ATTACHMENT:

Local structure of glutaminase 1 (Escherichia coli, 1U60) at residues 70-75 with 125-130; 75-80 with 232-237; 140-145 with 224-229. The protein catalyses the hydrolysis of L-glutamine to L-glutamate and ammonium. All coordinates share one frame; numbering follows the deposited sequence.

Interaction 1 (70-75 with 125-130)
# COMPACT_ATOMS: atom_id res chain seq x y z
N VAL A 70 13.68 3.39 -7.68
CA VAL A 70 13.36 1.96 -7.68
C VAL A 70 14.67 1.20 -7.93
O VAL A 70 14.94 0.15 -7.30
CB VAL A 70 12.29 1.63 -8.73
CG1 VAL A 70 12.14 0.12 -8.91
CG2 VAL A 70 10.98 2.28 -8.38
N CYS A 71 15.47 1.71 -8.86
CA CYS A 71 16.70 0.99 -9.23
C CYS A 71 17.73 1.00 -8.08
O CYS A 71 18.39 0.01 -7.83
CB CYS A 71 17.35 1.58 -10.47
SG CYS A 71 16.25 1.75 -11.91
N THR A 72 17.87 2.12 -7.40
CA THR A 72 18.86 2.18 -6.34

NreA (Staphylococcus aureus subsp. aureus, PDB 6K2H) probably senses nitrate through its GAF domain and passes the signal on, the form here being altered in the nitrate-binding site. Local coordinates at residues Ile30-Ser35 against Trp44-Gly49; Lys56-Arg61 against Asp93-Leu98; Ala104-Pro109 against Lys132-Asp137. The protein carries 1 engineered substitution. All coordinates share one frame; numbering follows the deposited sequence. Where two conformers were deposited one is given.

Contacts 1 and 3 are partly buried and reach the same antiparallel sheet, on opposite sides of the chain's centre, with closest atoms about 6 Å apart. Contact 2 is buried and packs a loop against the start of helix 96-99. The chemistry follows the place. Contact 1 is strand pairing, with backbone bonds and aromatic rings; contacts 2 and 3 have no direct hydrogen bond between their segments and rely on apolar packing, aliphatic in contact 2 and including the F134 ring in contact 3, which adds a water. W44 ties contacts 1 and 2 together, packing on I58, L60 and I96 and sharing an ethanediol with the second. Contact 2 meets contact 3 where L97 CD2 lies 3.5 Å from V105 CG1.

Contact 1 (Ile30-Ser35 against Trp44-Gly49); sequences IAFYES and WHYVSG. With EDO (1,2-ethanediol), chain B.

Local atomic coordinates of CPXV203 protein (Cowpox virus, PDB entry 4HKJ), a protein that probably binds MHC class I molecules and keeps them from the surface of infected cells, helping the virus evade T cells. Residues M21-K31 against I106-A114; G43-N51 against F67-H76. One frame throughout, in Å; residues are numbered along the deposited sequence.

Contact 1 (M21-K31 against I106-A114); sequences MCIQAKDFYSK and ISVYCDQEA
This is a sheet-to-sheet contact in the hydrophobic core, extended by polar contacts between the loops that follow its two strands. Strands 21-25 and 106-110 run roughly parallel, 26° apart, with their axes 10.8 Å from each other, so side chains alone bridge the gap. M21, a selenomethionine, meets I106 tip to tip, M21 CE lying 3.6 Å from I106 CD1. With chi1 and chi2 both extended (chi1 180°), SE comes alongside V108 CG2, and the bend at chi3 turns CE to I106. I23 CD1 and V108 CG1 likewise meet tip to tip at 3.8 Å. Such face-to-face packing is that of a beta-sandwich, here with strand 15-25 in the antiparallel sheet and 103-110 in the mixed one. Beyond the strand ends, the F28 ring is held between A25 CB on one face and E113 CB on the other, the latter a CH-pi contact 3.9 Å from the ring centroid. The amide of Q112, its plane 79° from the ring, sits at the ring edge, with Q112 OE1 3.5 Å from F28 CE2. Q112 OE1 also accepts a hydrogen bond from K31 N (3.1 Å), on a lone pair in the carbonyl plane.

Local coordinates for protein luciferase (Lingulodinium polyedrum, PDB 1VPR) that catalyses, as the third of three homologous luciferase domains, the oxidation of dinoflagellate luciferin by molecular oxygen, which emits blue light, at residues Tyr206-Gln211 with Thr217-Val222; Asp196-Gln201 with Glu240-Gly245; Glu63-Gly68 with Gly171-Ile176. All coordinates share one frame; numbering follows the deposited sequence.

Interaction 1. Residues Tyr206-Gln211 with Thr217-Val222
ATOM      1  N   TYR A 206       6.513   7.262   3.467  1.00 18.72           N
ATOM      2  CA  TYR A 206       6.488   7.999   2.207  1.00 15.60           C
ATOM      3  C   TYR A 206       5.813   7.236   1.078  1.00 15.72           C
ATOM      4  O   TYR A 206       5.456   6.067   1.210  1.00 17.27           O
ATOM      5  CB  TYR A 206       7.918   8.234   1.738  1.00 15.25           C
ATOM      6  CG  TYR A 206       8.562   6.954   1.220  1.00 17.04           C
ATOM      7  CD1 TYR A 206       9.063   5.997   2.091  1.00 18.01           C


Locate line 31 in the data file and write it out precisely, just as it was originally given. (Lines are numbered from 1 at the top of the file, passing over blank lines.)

ATOM      5  CB  TYR A 206       7.918   8.234   1.738  1.00 15.25           C